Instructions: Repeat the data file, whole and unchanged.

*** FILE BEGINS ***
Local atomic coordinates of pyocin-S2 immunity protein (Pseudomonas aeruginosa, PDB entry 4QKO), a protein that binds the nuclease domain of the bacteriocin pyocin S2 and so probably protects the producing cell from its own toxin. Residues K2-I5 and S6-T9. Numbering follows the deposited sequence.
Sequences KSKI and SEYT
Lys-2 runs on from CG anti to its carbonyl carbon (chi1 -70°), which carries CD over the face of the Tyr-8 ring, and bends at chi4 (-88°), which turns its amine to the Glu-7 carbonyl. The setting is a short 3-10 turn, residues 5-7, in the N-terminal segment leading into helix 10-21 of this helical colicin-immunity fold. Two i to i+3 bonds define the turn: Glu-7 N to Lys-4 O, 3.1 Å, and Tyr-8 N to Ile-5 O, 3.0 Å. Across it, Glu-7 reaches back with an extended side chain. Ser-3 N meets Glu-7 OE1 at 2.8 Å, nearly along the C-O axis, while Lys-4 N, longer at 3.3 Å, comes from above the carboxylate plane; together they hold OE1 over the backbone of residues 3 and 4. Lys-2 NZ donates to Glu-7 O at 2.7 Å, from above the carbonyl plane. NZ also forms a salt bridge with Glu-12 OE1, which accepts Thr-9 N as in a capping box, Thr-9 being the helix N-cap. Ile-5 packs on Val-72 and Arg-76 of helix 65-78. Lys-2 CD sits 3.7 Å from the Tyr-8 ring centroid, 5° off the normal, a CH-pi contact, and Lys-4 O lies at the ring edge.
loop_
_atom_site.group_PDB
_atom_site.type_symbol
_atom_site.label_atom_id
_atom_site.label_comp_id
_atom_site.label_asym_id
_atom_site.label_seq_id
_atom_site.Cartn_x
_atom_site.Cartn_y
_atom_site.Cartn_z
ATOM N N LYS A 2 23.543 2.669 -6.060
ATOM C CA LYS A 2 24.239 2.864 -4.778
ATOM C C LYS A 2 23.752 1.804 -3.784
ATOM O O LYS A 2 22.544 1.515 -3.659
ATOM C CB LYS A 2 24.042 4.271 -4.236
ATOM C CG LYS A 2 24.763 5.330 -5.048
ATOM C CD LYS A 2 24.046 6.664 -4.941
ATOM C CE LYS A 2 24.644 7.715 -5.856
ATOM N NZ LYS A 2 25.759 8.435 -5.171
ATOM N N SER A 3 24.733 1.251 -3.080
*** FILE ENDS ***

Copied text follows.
Local atomic coordinates of pyocin-S2 immunity protein (Pseudomonas aeruginosa, PDB entry 4QKO), a protein that binds the nuclease domain of the bacteriocin pyocin S2 and so probably protects the producing cell from its own toxin. Residues K2-I5 and S6-T9. Numbering follows the deposited sequence.
Sequences KSKI and SEYT
Lys-2 runs on from CG anti to its carbonyl carbon (chi1 -70°), which carries CD over the face of the Tyr-8 ring, and bends at chi4 (-88°), which turns its amine to the Glu-7 carbonyl. The setting is a short 3-10 turn, residues 5-7, in the N-terminal segment leading into helix 10-21 of this helical colicin-immunity fold. Two i to i+3 bonds define the turn: Glu-7 N to Lys-4 O, 3.1 Å, and Tyr-8 N to Ile-5 O, 3.0 Å. Across it, Glu-7 reaches back with an extended side chain. Ser-3 N meets Glu-7 OE1 at 2.8 Å, nearly along the C-O axis, while Lys-4 N, longer at 3.3 Å, comes from above the carboxylate plane; together they hold OE1 over the backbone of residues 3 and 4. Lys-2 NZ donates to Glu-7 O at 2.7 Å, from above the carbonyl plane. NZ also forms a salt bridge with Glu-12 OE1, which accepts Thr-9 N as in a capping box, Thr-9 being the helix N-cap. Ile-5 packs on Val-72 and Arg-76 of helix 65-78. Lys-2 CD sits 3.7 Å from the Tyr-8 ring centroid, 5° off the normal, a CH-pi contact, and Lys-4 O lies at the ring edge.
loop_
_atom_site.group_PDB
_atom_site.type_symbol
_atom_site.label_atom_id
_atom_site.label_comp_id
_atom_site.label_asym_id
_atom_site.label_seq_id
_atom_site.Cartn_x
_atom_site.Cartn_y
_atom_site.Cartn_z
ATOM N N LYS A 2 23.543 2.669 -6.060
ATOM C CA LYS A 2 24.239 2.864 -4.778
ATOM C C LYS A 2 23.752 1.804 -3.784
ATOM O O LYS A 2 22.544 1.515 -3.659
ATOM C CB LYS A 2 24.042 4.271 -4.236
ATOM C CG LYS A 2 24.763 5.330 -5.048
ATOM C CD LYS A 2 24.046 6.664 -4.941
ATOM C CE LYS A 2 24.644 7.715 -5.856
ATOM N NZ LYS A 2 25.759 8.435 -5.171
ATOM N N SER A 3 24.733 1.251 -3.080